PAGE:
But these are really just two of many problems, ranging from his relative liberalism on some key issues to his weight to his “Jersey” demeanor, which really will matter somewhat in the Midwest. But no candidate comes to an election with a perfect resume — certainly not Bill Clinton, certainly not George W. Bush, and certainly not Barack Obama (if I’d said in early 2006 that John McCain would be the GOP nominee and Obama the Democratic one, most analysts would have predicted a GOP win).
The “Bridgegate” investigation remains ongoing, but there has yet to be any evidence that the Governor had any direct knowledge of or involvement in the decision to close the lanes on the GW Bridge. Nonetheless, with a joint legislative committee still conducting an investigation and a U.S. Attorney still investigating the matter, it is far too soon to say that the scandal is behind him. As Trende says, there could be some document out there that could harm him legally. More importantly, as we’ve seen in the polls, the political damage has already been done. To a large degree, “Bridgegate” has ended one of the strongest selling points that a Christie campaign would have had, his ability to appeal to voters across party lines and within demographic groups that Republicans have had difficulty with for some time, such as women, African-Americans, and Latinos. As Allahpundit notes, the scandal, or whatever you want to call it, also pretty much put an end to the idea of Christie as a different kind of politician. It also undercuts the image of competence that Christie had come to have in his first term as Governor. Assuming that the Govenror’s version of events is correct, then one of his chief aides conspired with the head of the Port Authority of New York and New Jersey (again, for reasons that remain unexplained) and the Governor didn’t know anything about it. That’s going to raise questions about his governing style and his management style, something that even Christie admitted in the marathon press conference he held on this matter back on January 9th. If he does end up running in 2016, then Governor Christie is going to need to find a way to reinvent his public image in the wake of what is, in the end, an inexplicably dumb scandal.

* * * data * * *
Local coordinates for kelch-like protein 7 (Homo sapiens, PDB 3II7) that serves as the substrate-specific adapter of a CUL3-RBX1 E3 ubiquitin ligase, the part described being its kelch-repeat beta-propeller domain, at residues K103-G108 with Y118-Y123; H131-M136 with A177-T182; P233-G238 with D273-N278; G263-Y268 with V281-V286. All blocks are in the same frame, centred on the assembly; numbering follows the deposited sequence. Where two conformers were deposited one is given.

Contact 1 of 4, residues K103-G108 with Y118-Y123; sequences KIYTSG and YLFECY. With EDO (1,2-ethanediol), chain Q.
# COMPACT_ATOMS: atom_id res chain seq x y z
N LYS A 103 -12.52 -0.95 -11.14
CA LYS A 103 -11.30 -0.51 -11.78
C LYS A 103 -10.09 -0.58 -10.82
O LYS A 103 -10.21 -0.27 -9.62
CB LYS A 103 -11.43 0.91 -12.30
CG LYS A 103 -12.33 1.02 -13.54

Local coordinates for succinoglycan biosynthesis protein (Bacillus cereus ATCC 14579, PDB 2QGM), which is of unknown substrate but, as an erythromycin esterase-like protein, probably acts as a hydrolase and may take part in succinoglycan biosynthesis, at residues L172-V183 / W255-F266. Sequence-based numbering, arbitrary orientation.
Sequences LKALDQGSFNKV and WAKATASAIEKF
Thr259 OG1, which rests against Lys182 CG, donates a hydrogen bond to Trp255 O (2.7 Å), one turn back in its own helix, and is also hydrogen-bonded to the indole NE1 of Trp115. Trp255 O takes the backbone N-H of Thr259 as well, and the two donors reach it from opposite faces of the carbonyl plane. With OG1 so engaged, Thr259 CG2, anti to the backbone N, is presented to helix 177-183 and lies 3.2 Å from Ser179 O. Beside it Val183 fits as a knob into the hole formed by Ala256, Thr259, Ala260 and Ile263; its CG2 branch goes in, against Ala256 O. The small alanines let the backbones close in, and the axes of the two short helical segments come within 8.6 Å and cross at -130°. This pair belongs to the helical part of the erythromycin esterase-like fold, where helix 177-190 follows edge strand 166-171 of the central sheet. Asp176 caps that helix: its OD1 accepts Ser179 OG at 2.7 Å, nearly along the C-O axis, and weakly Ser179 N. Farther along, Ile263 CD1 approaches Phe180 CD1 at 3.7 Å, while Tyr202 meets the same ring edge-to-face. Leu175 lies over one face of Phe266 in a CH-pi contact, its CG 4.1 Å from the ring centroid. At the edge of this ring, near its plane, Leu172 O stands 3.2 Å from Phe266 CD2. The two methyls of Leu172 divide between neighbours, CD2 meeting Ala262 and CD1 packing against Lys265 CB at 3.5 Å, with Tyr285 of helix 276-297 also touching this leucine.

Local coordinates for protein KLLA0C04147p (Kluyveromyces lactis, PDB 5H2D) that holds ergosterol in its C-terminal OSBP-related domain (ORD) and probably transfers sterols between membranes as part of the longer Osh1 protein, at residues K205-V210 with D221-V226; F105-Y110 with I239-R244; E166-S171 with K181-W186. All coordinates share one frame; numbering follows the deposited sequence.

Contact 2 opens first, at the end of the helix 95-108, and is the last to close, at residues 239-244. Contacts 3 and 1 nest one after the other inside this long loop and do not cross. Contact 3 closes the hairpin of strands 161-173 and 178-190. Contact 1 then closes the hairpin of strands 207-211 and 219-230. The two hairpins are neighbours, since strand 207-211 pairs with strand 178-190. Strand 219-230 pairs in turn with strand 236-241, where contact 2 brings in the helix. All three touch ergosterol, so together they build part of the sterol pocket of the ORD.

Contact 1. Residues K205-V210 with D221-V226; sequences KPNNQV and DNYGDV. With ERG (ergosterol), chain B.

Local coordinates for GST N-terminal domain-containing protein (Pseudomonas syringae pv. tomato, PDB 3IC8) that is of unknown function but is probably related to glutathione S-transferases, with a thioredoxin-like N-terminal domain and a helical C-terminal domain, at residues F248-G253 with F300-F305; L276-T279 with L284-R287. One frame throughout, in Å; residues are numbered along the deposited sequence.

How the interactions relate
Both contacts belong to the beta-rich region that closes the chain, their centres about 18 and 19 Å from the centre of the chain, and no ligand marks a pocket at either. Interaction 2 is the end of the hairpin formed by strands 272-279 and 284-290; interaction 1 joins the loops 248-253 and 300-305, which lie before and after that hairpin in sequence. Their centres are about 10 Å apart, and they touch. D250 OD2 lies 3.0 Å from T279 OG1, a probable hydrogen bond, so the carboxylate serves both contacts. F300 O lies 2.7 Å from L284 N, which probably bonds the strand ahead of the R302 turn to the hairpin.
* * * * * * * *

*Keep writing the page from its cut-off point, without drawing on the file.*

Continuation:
Notwithstanding all of this, of course, it is way too early to count Christie out of the 2016 race. As noted, there has yet to be any evidence developed that indicates that Christie was aware of any pre-existing plan to close bridge lanes, or that this was part of some kind of retribution for political slights that he set in motion. Unless something like that does surface, Christie will emerge from this “scandal” bruised but not defeated. Indeed, it’s worth remembering, as Trende points out, that Christie’s leads in the polls prior to January weren’t exactly overwhelming. For the most part, he lead candidates like Rand Paul and Ted Cruz by a handful of percentage points in the preference polls. Given that the fall of 2013 was far too soon to be declaring anyone a presumptive nominee, it was inevitable that he was going take a hit in the polls at some point. In that sense, “Bridgegate” may actually end up helping Christie in a way because he got that big fall from grace out of the way early on in the process and, notwithstanding that fall, he still remains politically strong. More importantly, while the scandal has arguably undercut many of Christie’s biggest selling points, he still remains the same politician he always was and, as recent media appearances have shown, he remains the same politician he always was. Given that, he’s likely to be considered a top contender if he does enter the race.
Even before “Bridgegate” came to light, there were never any guarantees about Chris Christie’s political future. There are no guarantees today either. However, it would be mistaken to count Chris Christie out just yet.